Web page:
Your initial bet is 1 unit, the second 3 units, the third 2 units and the fourth 6 units. Let's assume that each unit is €10 and the odds are 1:1 - even money.
The first bet is €10. When winning, €10 is added to the €20 on the table making the second bet €30. When winning again on the second bet, there would be €60 on the table. Of this you take down €40 and the third bet is now €20. If the third bet wins, you will have €40 on the table to which you add €20 making a total of €60 for the fourth bet.
If the fourth bet wins, there would be a total of €120 on the table, all of which is net profit. Now all the bet is taken down and you start the system all over again at €10. Also, each time you lose, at any level, you start all over again at €10.
If you lose the first bet, your loss is €10. The second level loss is €20 (because you added another €10). At the third level, a loss will give you a net profit of €20 (because you have taken down €40). At the fourth level, a loss leaves you breaking even (because you put back €20 out of the €40 taken down).
The attraction of this system is that you risk €20 at a chance of making €120 net profit. This means you can lose six times at the worst level (second bet), and with one win (a set of four wins in a row) get your money back.
The Martingale system:
(See also "The Ormond System" below)
Negative progression system, the oldest known system.
The Martingale system is a very old and extremely simple system. It is based on the probability of losing infinite times in a row and is usually applied to 'even money' bets.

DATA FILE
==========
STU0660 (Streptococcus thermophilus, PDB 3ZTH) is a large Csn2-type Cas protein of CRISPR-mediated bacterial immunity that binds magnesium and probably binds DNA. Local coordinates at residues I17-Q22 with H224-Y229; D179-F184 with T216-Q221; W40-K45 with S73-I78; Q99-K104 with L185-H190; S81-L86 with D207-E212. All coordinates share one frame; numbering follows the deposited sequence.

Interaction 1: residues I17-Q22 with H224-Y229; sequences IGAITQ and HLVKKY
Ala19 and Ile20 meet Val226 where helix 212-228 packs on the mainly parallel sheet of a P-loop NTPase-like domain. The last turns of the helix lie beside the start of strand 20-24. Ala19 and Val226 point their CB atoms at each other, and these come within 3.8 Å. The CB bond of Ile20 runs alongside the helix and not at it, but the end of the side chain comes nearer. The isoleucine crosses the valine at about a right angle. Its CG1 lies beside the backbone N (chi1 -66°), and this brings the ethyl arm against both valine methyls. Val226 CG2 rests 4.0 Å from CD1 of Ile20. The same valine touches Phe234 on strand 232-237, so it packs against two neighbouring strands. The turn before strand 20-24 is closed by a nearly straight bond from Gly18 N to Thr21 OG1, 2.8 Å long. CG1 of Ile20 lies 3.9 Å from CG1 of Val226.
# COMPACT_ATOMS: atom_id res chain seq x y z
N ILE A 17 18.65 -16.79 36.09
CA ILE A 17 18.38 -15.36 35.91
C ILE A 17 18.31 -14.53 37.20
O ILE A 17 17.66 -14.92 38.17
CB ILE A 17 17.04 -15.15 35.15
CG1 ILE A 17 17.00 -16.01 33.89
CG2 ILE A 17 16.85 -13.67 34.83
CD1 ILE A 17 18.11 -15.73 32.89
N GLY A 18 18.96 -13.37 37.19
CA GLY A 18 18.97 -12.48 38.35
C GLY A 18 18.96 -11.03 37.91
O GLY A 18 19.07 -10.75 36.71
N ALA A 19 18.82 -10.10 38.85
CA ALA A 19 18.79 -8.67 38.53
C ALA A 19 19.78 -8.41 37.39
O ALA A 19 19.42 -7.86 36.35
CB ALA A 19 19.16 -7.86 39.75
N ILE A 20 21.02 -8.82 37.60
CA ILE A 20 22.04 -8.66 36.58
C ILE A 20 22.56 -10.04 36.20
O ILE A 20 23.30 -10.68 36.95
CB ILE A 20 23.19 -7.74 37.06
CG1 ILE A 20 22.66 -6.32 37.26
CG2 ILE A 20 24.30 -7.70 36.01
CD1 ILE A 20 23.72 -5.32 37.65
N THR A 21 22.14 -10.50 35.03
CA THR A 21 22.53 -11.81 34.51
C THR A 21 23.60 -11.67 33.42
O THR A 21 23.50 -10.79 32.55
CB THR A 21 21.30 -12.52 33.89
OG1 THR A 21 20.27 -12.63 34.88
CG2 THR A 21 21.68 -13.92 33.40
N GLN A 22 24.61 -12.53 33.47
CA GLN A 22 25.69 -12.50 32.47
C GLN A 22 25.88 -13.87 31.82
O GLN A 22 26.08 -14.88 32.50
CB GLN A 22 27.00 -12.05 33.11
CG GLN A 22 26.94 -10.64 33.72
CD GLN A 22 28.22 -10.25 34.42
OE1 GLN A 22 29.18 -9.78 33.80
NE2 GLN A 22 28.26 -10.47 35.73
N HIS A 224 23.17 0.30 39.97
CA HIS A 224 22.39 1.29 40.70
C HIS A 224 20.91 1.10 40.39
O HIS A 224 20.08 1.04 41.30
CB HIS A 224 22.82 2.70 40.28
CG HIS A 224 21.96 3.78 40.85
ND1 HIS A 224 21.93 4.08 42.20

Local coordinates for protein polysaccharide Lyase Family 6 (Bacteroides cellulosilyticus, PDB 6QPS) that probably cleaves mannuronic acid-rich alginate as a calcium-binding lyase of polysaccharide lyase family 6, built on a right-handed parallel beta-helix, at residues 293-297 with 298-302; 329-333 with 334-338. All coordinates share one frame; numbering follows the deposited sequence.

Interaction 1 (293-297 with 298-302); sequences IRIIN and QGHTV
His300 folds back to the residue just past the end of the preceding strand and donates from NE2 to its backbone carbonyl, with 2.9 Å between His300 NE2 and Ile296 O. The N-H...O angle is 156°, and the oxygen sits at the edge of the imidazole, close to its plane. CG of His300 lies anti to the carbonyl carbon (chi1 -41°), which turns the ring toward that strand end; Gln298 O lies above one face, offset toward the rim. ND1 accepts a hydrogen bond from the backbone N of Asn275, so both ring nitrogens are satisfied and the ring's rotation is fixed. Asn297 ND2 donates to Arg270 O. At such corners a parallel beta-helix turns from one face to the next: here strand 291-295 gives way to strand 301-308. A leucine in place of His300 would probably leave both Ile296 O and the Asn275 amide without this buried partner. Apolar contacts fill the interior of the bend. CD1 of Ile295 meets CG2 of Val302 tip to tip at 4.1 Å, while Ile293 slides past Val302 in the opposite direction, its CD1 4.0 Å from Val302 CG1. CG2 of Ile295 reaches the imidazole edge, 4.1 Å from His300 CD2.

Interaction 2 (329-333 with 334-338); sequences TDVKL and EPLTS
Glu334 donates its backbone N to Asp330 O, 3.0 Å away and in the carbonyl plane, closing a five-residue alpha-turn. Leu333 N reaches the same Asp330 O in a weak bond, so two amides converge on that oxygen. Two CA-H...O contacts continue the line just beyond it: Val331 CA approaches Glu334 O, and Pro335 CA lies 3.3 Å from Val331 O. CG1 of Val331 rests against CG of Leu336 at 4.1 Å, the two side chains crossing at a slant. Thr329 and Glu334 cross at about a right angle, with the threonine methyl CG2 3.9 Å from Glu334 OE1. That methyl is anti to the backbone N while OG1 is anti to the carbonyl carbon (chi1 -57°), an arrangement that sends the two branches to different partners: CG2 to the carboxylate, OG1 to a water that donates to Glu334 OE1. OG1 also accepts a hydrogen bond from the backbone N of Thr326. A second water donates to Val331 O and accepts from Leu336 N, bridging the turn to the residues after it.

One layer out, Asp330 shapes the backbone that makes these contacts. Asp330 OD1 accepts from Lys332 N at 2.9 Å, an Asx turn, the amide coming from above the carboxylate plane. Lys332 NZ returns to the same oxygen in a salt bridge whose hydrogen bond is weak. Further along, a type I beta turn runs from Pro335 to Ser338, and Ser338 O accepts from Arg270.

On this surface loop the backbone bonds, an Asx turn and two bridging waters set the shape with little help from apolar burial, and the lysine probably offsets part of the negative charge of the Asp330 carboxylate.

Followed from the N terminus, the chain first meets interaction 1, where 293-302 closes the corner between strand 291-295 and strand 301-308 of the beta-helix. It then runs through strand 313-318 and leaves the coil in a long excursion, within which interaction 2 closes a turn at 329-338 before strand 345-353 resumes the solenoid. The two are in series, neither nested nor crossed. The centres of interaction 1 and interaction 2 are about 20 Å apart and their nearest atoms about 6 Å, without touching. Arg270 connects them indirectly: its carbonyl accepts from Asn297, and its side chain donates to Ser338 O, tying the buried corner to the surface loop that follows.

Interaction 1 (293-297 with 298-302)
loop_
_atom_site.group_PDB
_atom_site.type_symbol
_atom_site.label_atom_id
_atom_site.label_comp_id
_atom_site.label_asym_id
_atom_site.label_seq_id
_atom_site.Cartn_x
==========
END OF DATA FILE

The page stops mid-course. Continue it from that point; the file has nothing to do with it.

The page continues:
You start with one bet. If you win, you start again with one bet. If you lose, you double your bet. Each time you lose, you double your last lost bet. Eventually you are bound to win. When you win you would recover all your lost bets plus one unit (or chip) profit against your initial wager.
Although infallible in theory, the Martingale system requires a large bankroll, has a very low return and is a very risky one because of the maximum bet limits imposed by the casinos. If you run out of money or reach the house limit, you can lose a lot with no chance to recover your losses.
The Ormond System:
Negative progression, a variation of the Martingale System.
Assumes you will win before you reach the house limit and can bankroll the losing run. Bet an initial amount (N). For each win, on the next bet N again. For each lose bet N*x+N where x is the number of losing bets. Thus if you finally win, you will recover all bet money, plus N for every loss. The progression would look like this on a €5 table. 5, 15, 35, 75, 155, 315, etc. As with all negative progressions, and this one even more so, it requires more capital and is employed to force a winning outcome following a losing streak.
Remarks: pre-decide a win, say 7 units
Bet on red. if win leave the two on red (or switch to black if you feel like it). If win again leave the four on another even chance. If win the third in a row skim the seven and restart with one. Every time you lose restart with one.
The Paroli system:
Positive progression system,
the opposite of the Martingale System.
This system is in a way the opposite of the Martingale system. You start with one bet and you increase your bet when you win rather than when you lose.
However, you will need to plan a betting procedure whereby you know how far you will let the bet build before you take it down to the initial starting bet and how much to raise after each win. This obviously depends on the type of game played and the odds of the bet.
The advantage of this system is that you do not require a large bankroll. It lets the profit run and cuts short the losses.
The Parlay system:
Positive progression system, similar to the Paroli System.
This system is similar to the Paroli system and has the effect of 'pyramiding' your profit. Pyramiding is a parlay wager whereby the original wager plus its winnings are played on successive wagers.
It is commonly used in horse racing betting. Basically you make a bet and if you win you re-invest the winnings on the next bet. You 'let it ride'.
This method of play is by no means risk free, but it offers the least amount of risk of all wagers since the player is only concerned with either a win, place or show selection or a combination of the three.